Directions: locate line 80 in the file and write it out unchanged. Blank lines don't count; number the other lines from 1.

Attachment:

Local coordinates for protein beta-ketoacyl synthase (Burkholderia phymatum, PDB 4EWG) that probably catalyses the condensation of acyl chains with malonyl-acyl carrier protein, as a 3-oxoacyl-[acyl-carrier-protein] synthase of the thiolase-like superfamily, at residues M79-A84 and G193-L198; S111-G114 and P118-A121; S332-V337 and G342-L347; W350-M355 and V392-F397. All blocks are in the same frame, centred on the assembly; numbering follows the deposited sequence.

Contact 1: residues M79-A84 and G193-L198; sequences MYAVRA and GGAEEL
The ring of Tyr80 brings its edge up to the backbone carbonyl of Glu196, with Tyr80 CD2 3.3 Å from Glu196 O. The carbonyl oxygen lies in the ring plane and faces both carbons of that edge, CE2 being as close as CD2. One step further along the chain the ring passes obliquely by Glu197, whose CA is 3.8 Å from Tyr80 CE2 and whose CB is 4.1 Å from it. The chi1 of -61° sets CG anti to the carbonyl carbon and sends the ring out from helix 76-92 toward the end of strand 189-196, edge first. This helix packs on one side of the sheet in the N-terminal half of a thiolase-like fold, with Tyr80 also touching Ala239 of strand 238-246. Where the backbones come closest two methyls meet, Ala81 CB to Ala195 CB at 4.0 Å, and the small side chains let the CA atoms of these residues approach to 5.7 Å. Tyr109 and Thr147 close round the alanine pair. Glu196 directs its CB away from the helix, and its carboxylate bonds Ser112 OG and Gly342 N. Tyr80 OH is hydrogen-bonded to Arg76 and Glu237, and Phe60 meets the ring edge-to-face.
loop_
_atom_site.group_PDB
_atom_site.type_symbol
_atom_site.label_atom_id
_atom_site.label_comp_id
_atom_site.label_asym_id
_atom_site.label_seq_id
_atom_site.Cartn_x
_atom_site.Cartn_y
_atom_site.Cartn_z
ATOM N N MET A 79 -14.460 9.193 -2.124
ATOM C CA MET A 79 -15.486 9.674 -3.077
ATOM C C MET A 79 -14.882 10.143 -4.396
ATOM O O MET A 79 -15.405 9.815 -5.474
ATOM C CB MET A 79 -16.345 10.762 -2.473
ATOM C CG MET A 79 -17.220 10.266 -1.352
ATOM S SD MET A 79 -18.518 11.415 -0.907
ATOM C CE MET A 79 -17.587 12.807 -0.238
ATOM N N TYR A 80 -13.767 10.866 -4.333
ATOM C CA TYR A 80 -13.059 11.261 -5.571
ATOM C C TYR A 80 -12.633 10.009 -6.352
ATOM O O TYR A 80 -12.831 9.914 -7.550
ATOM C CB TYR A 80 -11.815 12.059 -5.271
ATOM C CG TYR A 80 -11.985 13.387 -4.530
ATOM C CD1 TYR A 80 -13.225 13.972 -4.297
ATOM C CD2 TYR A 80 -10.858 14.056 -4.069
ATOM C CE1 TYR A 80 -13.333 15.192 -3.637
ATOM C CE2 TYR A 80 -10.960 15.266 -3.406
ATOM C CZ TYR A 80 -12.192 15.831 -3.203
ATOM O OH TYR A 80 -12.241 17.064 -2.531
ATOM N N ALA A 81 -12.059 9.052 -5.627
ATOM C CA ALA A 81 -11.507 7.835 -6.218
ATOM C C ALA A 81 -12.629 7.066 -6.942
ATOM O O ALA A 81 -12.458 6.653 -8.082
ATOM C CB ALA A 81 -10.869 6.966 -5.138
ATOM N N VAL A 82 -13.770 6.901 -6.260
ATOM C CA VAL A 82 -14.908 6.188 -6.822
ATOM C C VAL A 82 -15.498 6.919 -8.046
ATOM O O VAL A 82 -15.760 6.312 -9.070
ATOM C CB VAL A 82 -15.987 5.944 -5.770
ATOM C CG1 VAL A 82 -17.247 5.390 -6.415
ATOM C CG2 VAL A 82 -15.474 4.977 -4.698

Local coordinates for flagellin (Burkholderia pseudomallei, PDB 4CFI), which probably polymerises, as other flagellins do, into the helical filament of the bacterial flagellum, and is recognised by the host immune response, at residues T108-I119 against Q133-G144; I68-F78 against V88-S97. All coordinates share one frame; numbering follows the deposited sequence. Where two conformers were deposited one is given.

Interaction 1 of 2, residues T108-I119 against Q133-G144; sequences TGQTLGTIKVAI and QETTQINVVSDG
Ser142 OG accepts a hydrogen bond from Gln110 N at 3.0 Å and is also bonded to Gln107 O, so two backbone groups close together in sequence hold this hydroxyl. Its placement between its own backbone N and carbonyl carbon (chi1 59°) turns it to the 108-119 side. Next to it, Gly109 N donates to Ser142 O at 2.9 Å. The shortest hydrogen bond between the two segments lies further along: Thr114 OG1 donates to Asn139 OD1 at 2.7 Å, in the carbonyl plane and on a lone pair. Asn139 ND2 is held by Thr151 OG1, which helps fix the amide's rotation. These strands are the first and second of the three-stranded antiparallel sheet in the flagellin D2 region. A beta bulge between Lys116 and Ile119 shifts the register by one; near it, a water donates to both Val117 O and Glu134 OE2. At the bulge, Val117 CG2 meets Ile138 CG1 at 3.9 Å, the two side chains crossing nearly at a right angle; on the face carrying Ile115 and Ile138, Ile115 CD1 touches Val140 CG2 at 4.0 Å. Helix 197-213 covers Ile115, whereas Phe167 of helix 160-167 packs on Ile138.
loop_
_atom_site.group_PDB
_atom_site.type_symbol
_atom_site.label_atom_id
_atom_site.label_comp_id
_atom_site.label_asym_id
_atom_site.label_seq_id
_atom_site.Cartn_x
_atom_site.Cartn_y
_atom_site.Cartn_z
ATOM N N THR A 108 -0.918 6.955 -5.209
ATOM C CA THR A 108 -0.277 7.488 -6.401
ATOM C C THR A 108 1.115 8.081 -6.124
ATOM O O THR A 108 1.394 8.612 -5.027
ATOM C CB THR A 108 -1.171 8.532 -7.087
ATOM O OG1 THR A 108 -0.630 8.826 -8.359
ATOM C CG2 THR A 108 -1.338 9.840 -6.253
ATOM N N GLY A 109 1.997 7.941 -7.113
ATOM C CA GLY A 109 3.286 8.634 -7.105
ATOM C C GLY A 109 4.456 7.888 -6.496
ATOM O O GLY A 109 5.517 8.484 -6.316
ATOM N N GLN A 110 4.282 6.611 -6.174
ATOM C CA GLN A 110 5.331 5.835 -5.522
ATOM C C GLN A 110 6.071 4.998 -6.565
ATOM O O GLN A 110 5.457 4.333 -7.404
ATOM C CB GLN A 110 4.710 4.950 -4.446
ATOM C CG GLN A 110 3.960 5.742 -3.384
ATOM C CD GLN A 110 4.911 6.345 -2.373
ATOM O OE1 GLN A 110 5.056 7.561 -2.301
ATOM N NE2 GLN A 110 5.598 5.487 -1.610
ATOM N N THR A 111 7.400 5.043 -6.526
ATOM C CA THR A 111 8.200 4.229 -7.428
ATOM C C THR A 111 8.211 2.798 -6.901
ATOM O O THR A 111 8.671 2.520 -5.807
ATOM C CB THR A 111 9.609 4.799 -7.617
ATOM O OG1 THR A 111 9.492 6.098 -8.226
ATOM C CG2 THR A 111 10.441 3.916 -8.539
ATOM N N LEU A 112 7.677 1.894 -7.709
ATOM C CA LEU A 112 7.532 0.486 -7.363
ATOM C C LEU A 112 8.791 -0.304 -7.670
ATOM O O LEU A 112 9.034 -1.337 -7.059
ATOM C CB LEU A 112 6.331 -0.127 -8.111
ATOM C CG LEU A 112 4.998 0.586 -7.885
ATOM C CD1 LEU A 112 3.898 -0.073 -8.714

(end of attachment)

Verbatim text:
ATOM C CA THR A 111 8.200 4.229 -7.428